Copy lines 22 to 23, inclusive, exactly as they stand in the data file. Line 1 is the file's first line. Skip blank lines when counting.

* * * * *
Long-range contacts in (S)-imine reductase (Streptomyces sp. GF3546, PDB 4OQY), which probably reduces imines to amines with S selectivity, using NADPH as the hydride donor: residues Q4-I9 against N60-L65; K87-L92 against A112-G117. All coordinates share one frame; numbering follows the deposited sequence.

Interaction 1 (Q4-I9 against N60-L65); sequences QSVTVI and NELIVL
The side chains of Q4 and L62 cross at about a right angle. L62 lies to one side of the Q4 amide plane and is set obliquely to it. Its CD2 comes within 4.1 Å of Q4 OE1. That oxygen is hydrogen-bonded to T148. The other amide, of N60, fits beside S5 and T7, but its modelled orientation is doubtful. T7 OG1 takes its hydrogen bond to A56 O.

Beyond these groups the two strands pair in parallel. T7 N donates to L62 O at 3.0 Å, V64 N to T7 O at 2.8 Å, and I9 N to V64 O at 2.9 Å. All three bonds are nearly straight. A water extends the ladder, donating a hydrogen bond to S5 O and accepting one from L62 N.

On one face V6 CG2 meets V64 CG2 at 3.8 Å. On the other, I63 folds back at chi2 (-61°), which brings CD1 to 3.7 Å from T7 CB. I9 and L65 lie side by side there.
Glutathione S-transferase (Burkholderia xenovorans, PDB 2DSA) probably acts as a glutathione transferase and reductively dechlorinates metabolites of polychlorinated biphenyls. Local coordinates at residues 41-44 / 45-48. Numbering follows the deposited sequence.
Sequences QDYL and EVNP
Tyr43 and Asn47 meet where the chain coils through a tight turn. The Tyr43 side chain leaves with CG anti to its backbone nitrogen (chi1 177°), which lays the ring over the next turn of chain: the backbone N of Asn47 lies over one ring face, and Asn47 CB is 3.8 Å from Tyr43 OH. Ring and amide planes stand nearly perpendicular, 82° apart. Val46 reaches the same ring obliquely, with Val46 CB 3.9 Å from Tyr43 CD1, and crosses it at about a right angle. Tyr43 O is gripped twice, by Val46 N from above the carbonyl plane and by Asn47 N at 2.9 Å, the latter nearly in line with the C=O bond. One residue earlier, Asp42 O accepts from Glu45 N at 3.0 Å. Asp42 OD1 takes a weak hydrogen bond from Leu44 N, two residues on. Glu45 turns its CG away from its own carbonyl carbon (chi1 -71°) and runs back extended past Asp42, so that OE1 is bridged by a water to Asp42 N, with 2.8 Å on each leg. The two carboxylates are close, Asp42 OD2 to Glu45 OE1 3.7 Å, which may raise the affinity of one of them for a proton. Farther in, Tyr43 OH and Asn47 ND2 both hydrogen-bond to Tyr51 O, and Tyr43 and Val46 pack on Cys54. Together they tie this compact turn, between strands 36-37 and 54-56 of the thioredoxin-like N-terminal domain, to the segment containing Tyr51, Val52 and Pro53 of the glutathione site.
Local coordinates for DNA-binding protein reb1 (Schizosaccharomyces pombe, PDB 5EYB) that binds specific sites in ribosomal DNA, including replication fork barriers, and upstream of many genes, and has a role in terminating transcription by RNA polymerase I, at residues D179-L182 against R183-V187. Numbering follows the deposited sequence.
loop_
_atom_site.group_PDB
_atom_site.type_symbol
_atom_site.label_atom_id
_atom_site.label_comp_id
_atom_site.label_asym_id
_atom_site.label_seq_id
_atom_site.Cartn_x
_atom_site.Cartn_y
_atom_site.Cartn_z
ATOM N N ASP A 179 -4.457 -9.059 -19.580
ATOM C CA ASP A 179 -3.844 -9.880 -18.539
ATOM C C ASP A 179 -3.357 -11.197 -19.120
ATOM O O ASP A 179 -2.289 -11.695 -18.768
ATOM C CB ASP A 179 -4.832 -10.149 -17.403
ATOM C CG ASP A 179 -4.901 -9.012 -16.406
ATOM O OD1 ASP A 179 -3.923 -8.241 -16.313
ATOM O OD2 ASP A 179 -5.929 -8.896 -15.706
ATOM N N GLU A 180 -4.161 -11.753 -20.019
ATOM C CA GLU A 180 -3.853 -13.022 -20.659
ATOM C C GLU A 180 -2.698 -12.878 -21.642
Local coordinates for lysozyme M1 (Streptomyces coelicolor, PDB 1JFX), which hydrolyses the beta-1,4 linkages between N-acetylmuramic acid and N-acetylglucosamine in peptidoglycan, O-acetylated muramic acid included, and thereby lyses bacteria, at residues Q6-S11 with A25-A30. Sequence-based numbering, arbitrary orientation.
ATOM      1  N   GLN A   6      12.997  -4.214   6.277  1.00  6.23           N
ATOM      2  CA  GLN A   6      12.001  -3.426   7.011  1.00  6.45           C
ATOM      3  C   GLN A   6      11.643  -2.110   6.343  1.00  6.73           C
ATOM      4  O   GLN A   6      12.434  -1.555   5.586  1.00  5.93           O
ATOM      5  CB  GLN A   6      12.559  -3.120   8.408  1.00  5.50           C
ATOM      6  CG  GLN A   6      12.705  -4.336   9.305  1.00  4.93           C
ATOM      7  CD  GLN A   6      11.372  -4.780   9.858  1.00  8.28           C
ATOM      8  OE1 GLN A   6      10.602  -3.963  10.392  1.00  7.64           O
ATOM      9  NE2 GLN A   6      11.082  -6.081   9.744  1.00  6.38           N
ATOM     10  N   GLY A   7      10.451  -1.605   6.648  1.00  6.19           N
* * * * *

ATOM C C ASP A 179 -3.357 -11.197 -19.120
ATOM O O ASP A 179 -2.289 -11.695 -18.768